John Root: National Pollinator Week

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Published: 6/22/2022 9:23:51 AM
Modified: 6/22/2022 9:21:28 AM

In 2008, Pollinator Partnership designated June as National Pollinator month to help raise awareness about the plight of pollinators, and this year National Pollinator Week is June 20-26. Pollinator populations are at risk due to habitat loss and fragmentation, the prevalence of invasive and non-native plants, pesticide use, air and light pollution, and climate change. Pollinators are essential for many food crops and ensure seed production in 75% of all plant species. Insects are often treated as pests, but without them ecosystems would collapse. 

Visit www.pollinator.org/pollinator-week/toolkit for ideas about how you your family can participate in National Pollinator Month. If you’re a homeowner, please do not use pesticides or have your property sprayed for mosquitoes. Also, consider replacing as much of your lawn as you can with pollinator habitat by establishing native plants that will offer foliage for caterpillars as well as pollen and nectar for pollinators on the wing.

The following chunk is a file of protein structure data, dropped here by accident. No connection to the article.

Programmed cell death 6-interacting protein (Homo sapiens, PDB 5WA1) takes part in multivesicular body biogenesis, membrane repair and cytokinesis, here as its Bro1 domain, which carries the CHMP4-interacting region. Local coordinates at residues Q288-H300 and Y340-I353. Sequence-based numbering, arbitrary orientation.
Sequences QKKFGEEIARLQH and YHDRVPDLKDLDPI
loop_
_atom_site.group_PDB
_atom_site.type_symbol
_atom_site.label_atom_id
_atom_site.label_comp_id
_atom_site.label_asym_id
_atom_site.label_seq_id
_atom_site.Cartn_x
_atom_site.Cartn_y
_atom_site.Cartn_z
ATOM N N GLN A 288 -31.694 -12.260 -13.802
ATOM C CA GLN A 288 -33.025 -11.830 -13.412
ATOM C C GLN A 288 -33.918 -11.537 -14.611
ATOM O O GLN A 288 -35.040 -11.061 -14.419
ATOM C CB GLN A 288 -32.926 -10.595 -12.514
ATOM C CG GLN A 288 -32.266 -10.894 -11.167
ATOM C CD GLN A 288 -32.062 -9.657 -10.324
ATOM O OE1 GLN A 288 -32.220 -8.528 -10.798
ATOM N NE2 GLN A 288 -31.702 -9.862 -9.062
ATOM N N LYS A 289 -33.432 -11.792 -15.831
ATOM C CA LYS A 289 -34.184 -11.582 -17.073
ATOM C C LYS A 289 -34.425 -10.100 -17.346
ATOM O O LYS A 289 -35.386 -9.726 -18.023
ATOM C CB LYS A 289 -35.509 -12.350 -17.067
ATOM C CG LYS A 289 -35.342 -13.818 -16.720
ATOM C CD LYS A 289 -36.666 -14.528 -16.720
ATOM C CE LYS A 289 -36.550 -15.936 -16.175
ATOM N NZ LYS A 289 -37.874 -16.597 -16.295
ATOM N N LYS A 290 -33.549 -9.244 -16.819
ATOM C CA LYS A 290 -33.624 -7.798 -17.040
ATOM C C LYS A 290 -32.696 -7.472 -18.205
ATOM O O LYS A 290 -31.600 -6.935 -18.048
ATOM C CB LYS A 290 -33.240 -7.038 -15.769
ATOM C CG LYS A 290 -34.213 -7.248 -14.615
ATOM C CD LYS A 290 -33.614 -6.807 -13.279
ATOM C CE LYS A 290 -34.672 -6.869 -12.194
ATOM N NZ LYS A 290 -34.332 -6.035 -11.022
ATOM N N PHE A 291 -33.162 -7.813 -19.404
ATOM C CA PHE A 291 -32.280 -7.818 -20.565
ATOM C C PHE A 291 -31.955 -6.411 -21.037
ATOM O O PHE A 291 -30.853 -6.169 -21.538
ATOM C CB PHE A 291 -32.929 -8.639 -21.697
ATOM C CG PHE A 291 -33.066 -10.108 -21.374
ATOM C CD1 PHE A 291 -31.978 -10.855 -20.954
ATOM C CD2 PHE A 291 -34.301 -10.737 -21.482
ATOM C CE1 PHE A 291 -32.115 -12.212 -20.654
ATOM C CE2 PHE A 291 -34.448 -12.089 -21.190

Bees are the best pollinators because pollen easily sticks to their fuzzy bodies. Our 400+ species of native bees are attracted to different kinds of plants, so you’ll want to provide a variety of flower shapes, sizes, and colors that will bloom throughout the growing season. Trees, shrubs, wildflowers, ground covers, and grasses are all valuable host plants and sources of nectar and pollen. 

Check out the Tufts Pollinator Initiative (sites.tufts.edu/pollinators/planting-guides/) for information about how to make your land pollinator friendly. Local plant nurseries with good selections of native plants that can also offer helpful advice about creating pollinator habitat include That’s a Plenty Farm (Hadley), Gardeners Supply (Hadley), Nasami Farm (Whately), and Wing and a Prayer Nursery (Cummington).

Creating your own nature sanctuary will give you endless hours of enjoyment with the added bonus of significantly enhancing the value of your property. You’ll also have the chance to be generous with your extra plants and seeds by sharing them with friends and neighbors.

Pollinate Amherst is currently establishing pollinator gardens at Groff Park, Larch Hill Conservation Area, and Hitchcock Center for the Environment. Please “like” us on Facebook and let us know if you’re interested in volunteering at our workday events. We would also welcome your input in our town-wide campaign to protect and promote pollinators. Let’s make Amherst a pollinator paradise! 

John Root

Amherst


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